DCMS blog

Stonehenge: Meeting new challenges at the ancient monument

Jennifer Davies


Jennifer Davies

English Heritage’s Head of Historic Properties for Stonehenge

On 18 March, as the impact of the COVID-19 pandemic began to be felt, Stonehenge closed its doors to the public, along with more than 400 English Heritage sites. In an ordinary year, the celebrated ancient monument welcomes 1.6 million visitors, but overnight the numbers of people on site was reduced to just a handful of staff, with only Stonehenge’s resident rooks, larks and hares for company.


Reopening and welcoming back visitors

When the site reopened on 4 July, the team had been working hard to prepare new social distancing measures to help keep everyone safe. Visits must now be booked online in advance and audio guides downloaded to smartphones.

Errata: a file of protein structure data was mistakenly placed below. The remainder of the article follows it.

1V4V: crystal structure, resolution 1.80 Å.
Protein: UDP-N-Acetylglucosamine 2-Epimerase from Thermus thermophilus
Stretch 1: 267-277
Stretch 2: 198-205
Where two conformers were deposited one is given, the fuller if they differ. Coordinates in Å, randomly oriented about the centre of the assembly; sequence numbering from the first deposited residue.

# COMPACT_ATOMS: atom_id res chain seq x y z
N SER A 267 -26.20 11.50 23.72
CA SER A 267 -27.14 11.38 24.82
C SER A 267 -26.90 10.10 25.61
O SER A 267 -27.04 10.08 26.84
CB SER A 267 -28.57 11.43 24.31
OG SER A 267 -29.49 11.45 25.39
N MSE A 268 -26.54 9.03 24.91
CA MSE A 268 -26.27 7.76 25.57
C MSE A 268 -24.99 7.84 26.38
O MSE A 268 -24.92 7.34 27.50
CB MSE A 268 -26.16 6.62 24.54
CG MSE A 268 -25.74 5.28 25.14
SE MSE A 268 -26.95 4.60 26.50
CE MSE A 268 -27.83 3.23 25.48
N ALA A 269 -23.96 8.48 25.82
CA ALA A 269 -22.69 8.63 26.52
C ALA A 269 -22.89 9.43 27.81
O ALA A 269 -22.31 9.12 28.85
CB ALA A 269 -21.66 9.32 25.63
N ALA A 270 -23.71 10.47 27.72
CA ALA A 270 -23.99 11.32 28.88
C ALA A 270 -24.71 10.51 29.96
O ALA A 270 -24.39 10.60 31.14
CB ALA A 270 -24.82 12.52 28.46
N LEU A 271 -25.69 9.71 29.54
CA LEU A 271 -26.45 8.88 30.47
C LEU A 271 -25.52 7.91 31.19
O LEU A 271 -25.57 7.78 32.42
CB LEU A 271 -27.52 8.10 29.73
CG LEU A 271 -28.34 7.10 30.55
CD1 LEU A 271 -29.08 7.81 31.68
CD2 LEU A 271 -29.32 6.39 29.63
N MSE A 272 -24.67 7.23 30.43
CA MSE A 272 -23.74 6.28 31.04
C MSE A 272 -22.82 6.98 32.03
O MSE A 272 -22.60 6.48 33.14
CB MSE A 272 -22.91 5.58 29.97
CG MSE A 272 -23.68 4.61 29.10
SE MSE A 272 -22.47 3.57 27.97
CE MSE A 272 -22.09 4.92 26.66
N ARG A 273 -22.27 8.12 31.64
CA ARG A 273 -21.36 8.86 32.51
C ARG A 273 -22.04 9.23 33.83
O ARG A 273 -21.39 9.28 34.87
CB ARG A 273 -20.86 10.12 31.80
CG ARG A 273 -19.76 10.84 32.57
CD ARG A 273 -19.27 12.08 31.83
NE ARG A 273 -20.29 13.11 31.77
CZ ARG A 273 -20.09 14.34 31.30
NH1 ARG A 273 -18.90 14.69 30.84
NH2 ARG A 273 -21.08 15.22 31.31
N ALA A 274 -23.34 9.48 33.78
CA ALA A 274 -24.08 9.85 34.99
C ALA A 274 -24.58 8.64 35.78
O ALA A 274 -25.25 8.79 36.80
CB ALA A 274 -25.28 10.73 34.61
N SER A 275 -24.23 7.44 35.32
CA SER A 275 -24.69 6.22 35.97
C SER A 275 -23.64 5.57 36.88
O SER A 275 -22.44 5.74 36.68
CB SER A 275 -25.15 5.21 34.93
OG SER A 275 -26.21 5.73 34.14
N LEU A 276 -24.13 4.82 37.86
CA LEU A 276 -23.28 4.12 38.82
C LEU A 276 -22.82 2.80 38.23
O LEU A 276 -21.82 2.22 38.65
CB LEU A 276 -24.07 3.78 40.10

A new 2.6 mile walking route now allows visitors to soak up the surrounding ancient landscape as they approach the stone circle on foot, helping the team to prioritise on-site shuttle buses for those who need them. All visitors travelling on the bus and visiting the fascinating indoor exhibition must now wear face coverings. Additional hand sanitising stations are available across the site.

However, it is one not-so-new initiative which has proved a particular hit. Visitors can help reduce the pressure on the on-site café – now takeaway only – by bringing their own picnic. The ancient stones make the perfect backdrop and it’s a simple pleasure which has been enjoyed by Stonehenge visitors for centuries.

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